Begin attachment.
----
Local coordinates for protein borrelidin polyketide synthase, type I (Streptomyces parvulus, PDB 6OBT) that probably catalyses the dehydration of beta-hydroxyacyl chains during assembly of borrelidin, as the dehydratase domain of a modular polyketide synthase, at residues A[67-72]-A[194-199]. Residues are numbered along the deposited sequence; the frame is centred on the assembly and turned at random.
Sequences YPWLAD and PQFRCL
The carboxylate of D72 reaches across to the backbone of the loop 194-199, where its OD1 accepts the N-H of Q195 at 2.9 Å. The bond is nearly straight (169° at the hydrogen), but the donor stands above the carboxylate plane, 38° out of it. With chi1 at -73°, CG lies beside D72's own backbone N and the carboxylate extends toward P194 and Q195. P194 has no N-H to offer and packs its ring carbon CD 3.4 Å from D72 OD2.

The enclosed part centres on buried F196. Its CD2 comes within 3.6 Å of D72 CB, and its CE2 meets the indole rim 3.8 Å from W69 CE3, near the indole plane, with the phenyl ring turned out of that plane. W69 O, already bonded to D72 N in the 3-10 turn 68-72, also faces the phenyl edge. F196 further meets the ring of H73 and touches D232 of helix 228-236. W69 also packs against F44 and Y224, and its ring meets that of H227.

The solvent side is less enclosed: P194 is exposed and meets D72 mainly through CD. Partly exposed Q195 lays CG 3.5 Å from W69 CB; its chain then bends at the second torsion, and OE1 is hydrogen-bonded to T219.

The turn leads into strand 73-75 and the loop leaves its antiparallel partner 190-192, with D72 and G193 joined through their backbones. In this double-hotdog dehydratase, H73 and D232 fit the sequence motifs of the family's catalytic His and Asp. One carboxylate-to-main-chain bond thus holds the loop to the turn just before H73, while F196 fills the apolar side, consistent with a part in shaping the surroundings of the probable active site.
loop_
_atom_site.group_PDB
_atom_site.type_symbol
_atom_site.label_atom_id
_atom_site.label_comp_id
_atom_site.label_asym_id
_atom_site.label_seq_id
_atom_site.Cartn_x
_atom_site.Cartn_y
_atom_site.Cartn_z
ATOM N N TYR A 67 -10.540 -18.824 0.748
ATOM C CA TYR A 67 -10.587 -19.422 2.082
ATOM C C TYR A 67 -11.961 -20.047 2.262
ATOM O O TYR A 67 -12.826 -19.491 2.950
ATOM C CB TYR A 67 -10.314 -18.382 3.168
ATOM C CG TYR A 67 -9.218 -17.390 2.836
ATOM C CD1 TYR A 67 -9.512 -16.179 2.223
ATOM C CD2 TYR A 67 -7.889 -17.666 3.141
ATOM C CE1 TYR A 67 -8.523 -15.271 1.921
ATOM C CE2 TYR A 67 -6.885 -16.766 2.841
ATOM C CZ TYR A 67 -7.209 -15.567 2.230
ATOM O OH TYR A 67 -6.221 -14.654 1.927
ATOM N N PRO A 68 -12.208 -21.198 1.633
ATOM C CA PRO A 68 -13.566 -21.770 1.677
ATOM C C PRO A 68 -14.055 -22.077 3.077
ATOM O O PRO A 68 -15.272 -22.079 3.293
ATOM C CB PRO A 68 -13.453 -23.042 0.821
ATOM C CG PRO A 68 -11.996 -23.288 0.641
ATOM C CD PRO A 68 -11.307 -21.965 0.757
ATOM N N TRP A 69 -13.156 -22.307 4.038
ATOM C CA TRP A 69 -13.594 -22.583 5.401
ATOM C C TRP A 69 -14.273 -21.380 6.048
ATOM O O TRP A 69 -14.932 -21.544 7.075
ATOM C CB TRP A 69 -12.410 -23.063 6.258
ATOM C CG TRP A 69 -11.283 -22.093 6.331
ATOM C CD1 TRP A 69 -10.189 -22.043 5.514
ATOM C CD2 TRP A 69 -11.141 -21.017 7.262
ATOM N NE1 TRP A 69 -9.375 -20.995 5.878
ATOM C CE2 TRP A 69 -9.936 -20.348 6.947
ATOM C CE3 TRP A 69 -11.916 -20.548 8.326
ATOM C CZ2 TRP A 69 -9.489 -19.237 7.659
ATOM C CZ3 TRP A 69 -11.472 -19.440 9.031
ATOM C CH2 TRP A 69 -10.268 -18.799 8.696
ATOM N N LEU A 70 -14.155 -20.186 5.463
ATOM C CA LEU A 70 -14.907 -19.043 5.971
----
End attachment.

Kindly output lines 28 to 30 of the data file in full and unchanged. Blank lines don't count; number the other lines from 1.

ATOM O OH TYR A 67 -6.221 -14.654 1.927
ATOM N N PRO A 68 -12.208 -21.198 1.633
ATOM C CA PRO A 68 -13.566 -21.770 1.677